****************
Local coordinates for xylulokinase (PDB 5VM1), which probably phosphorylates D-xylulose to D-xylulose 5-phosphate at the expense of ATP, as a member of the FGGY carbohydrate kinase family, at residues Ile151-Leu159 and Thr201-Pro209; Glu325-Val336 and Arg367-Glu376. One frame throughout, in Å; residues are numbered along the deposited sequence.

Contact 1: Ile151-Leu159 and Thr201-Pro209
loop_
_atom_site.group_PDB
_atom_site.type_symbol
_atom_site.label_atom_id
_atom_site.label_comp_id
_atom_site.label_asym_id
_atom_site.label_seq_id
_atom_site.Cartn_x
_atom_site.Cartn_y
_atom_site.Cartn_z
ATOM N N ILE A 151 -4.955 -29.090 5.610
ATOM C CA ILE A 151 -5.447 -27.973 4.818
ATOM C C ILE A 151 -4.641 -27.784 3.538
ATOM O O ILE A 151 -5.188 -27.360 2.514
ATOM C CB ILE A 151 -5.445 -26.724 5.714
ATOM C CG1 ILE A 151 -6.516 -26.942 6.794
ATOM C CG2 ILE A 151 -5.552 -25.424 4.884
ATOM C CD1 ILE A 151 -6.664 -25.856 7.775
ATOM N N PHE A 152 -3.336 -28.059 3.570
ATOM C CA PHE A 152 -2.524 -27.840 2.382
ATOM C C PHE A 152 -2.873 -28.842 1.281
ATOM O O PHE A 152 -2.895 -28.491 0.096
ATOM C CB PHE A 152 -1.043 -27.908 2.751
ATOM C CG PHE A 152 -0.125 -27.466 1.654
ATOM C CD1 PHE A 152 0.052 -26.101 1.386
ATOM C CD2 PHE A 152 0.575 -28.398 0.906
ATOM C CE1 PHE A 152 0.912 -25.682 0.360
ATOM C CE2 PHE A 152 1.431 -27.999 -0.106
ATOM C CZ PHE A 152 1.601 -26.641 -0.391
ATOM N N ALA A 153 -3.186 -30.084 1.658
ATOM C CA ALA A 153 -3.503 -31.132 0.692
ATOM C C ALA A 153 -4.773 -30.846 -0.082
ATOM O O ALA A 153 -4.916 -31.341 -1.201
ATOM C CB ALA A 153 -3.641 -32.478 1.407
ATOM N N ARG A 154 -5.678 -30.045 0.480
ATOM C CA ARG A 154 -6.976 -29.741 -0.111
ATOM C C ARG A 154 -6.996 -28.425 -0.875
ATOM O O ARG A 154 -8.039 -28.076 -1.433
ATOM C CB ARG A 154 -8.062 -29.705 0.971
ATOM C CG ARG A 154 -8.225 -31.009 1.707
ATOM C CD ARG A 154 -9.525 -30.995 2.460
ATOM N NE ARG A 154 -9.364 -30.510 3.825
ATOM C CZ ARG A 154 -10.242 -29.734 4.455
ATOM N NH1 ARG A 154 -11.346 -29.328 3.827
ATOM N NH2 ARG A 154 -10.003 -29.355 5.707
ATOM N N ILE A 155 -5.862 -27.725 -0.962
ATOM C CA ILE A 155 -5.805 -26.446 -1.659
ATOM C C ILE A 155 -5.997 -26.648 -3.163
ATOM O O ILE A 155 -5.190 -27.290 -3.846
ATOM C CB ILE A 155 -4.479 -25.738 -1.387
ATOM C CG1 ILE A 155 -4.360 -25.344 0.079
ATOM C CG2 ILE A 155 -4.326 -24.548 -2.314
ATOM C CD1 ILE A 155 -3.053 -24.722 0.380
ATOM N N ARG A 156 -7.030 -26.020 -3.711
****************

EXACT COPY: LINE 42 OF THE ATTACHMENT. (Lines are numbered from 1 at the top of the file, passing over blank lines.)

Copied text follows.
ATOM C CG ARG A 154 -8.225 -31.009 1.707